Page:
Putlitz came close to despair in September 1938 when the Prime Minister, Neville Chamberlain, returned from the Munich conference claiming that an agreement pressuring the Czechs to surrender the Sudetenland on their western border to Germany meant not only ‘peace with honour’ but ‘peace for our time’.

In an attempt to persuade Chamberlain to think again, Kell took the personal decision to inform him that Hitler referred to him in private as an ‘arsehole’.

The probably shocked Foreign Secretary, Lord Halifax, underlined the insult three times in red ink.

MI5’s leading agent-runner, Maxwell Knight (later a well-known BBC naturalist) also had considerable success in penetrating British fascist movements.

MI5 was hampered, however, by the unwillingness of successive pre-war Home Secretaries to sign a Home Office Warrant (HOW) for the interception of the communications of Sir Oswald Mosley, leader of the British Union of Fascists, apparently because of the belief that he was, at root, a sincere patriot who posed no threat to national security—despite the fact that he married his second wife at a private ceremony in Goebbels’s drawing room, attended by Hitler.

In contrast to its difficulties in obtaining warrants from the Home Office to investigate British fascists, MI5 had no difficulty in obtaining warrants to monitor suspicious Communists and suspected Soviet spies.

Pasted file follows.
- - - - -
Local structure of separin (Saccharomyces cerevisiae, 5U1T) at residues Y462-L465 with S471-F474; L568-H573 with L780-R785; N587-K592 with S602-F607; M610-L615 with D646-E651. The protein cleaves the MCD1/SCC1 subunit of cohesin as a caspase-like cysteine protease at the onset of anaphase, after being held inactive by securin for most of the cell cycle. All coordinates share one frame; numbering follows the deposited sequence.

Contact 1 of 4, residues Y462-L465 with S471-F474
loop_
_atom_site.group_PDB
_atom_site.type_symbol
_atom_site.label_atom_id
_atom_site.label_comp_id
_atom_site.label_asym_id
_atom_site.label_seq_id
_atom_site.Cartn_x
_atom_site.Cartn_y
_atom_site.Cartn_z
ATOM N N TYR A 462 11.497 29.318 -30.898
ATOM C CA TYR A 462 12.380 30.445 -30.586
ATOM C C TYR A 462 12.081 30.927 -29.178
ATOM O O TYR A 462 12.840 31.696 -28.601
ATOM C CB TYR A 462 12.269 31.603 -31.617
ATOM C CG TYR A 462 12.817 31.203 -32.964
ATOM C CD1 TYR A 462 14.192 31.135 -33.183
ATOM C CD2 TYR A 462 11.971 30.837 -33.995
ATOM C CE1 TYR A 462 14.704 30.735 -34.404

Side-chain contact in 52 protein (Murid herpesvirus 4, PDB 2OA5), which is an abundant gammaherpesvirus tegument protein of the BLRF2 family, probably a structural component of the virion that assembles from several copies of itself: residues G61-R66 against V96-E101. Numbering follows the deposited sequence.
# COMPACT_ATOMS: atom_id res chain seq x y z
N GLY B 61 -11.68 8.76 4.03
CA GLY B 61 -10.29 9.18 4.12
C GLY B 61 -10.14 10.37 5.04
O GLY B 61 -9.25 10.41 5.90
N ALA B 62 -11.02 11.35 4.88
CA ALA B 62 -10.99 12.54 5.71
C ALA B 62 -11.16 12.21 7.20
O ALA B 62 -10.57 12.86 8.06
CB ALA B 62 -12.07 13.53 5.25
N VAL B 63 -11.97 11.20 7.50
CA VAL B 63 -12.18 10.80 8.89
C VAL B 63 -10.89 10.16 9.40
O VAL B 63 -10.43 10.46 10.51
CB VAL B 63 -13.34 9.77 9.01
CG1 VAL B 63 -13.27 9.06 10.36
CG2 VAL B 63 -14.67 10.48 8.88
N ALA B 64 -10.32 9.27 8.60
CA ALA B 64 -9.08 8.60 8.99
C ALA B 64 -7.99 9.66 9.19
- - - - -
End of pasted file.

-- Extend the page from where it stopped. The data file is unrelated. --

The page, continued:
One of MI5’s agents, Olga Gray, succeeded in becoming secretary to Harry Pollitt, Secretary General of the Communist Party of Great Britain.

Gray had mastered the art of being inconspicuous. She had, wrote her case officer Maxwell Knight, ‘attained that very enviable position where an agent becomes a piece of furniture, so to speak: that is, when persons visiting an office do not consciously notice whether the agent is there or not.’

Gray succeeded in unmasking a Soviet spy ring in the Woolwich Arsenal, headed by Percy Glading, a Communist Party official.

January 1939 –
MI5’s head Vernon Kell underestimated the continuing threat from Soviet espionage. He rashly declared at a liaison meeting with France’s pre-war foreign intelligence service, the Deuxième Bureau, in January 1939 that ‘Soviet activity in England is non-existent, in terms of both intelligence and political subversion.’

MI5 was unaware that in the mid-1930s, Soviet intelligence had begun a new agent recruitment strategy, based on bright young Communists or Communist sympathizers from leading universities. who were told to break all links with other Communists and use their talents and educational success to penetrate the corridors of power.

The most successful of ‘Stalin’s Englishmen’ were the ‘Cambridge Five’—Kim Philby, Guy Burgess, Donald Maclean, Anthony Blunt and John Cairncross—possibly the ablest group of foreign agents ever recruited by Soviet intelligence.

MI5’s limited pre-war resources allowed it to recruit fewer bright young British graduates than Soviet Intelligence.

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Thursday, November 12, 2015

Tags – MI5 World War 2 Russia Soviet Spy